Use a trim/gain plugin right before the preamp emulation and adjust the level until it averages out at -18dB. Alternatively, use HoRNet’s VU Meter to automatically have the level set appropriately. 

What should I buy?

If you’re in the beginning stages of your walk in the audio world, forget about buying an external preamp. Focus on buying a high-end interface with good built-in preamps and features. External preamps can drastically improve the sound of dynamic mics such as ribbons but have less of an impact on condenser mics. 

I strongly suggest you go with one in the Audient ID line, such as the ID22. These feature the same preamps as their large format consoles, as well as really really good converters. They’re cheap and they’re awesome and they easily outperform interfaces that are more expensive than they are. UAD Apollo interfaces and the Focusrite X2P have similar features in their preamps. Once you get above that price range, many interfaces have feature-rich preamps.

Consider buying an external preamp if you feel the audio benefits are worth the extra cost and complexity. Remember an external preamp does allow for an external compressor! Recording a source to sound like it should for the final product will help you during the mixing process. You’ll need less mix processing to achieve the sound you’re looking for.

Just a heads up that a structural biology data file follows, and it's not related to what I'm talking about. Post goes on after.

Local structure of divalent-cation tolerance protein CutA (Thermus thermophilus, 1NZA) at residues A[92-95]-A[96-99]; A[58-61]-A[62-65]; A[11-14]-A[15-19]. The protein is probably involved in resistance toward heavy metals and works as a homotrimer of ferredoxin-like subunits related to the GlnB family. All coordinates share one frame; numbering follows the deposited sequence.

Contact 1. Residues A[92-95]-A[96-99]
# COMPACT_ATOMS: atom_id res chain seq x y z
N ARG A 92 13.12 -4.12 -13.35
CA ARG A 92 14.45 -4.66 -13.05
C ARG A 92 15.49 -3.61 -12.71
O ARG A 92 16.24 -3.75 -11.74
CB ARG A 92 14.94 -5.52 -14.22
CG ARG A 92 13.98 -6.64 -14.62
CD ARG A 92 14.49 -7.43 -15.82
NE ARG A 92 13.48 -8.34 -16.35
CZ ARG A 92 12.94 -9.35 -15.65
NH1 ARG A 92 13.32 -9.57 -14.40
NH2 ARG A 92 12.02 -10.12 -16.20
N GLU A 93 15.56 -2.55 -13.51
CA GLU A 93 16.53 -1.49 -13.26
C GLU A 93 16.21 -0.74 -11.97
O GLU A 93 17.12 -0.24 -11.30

Your interface preamps are likely fine to record with. If it is missing some features that you desire or if you have outgrown its sonic pallette, then consider upgrading to an external mic pre. For some, using DSP-based preamp modeling, like the UAD Unison system, is a worthwhile step up. For others, simply applying analog preamp emulations in the mix stage will suffice.

For those of you who wish to get the most out of analog preamps, remember that each preamp will lend its own flavor to your recording, so choose wisely. You may decide to go with a versatile hybrid preamp or one that compliments your particular style of music.

Do your research and read reviews in respectable magazines and websites and research your favorite artists to see what preamps they use for songs you are familiar with. Rent some time in a big studio with lots of preamp choices and try out a handful. The money you spend on the studio time will reward you with invaluable knowledge!